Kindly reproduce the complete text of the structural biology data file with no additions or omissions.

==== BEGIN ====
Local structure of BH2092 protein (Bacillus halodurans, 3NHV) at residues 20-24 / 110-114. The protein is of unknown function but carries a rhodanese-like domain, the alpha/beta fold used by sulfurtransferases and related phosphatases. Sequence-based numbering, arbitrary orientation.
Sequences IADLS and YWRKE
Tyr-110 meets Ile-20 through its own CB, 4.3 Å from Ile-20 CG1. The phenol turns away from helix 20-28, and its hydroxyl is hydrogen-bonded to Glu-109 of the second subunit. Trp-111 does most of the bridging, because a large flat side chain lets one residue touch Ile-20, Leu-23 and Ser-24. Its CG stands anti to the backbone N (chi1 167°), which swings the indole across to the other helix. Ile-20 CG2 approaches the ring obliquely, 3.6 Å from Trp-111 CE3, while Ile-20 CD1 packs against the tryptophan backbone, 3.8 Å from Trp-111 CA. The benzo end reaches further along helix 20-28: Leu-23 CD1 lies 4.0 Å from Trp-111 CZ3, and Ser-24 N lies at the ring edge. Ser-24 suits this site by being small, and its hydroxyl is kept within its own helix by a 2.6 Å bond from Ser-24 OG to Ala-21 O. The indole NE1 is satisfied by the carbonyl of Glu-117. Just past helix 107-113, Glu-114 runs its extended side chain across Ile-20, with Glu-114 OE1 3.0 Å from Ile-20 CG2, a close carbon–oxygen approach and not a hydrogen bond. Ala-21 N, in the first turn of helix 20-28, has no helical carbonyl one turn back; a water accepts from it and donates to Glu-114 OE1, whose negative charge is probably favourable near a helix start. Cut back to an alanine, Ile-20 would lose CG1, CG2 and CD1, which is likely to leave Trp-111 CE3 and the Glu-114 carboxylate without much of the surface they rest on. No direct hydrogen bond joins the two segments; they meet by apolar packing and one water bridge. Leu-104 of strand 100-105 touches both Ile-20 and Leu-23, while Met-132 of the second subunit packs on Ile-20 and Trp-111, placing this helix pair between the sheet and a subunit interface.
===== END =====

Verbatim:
Local structure of BH2092 protein (Bacillus halodurans, 3NHV) at residues 20-24 / 110-114. The protein is of unknown function but carries a rhodanese-like domain, the alpha/beta fold used by sulfurtransferases and related phosphatases. Sequence-based numbering, arbitrary orientation.
Sequences IADLS and YWRKE
Tyr-110 meets Ile-20 through its own CB, 4.3 Å from Ile-20 CG1. The phenol turns away from helix 20-28, and its hydroxyl is hydrogen-bonded to Glu-109 of the second subunit. Trp-111 does most of the bridging, because a large flat side chain lets one residue touch Ile-20, Leu-23 and Ser-24. Its CG stands anti to the backbone N (chi1 167°), which swings the indole across to the other helix. Ile-20 CG2 approaches the ring obliquely, 3.6 Å from Trp-111 CE3, while Ile-20 CD1 packs against the tryptophan backbone, 3.8 Å from Trp-111 CA. The benzo end reaches further along helix 20-28: Leu-23 CD1 lies 4.0 Å from Trp-111 CZ3, and Ser-24 N lies at the ring edge. Ser-24 suits this site by being small, and its hydroxyl is kept within its own helix by a 2.6 Å bond from Ser-24 OG to Ala-21 O. The indole NE1 is satisfied by the carbonyl of Glu-117. Just past helix 107-113, Glu-114 runs its extended side chain across Ile-20, with Glu-114 OE1 3.0 Å from Ile-20 CG2, a close carbon–oxygen approach and not a hydrogen bond. Ala-21 N, in the first turn of helix 20-28, has no helical carbonyl one turn back; a water accepts from it and donates to Glu-114 OE1, whose negative charge is probably favourable near a helix start. Cut back to an alanine, Ile-20 would lose CG1, CG2 and CD1, which is likely to leave Trp-111 CE3 and the Glu-114 carboxylate without much of the surface they rest on. No direct hydrogen bond joins the two segments; they meet by apolar packing and one water bridge. Leu-104 of strand 100-105 touches both Ile-20 and Leu-23, while Met-132 of the second subunit packs on Ile-20 and Trp-111, placing this helix pair between the sheet and a subunit interface.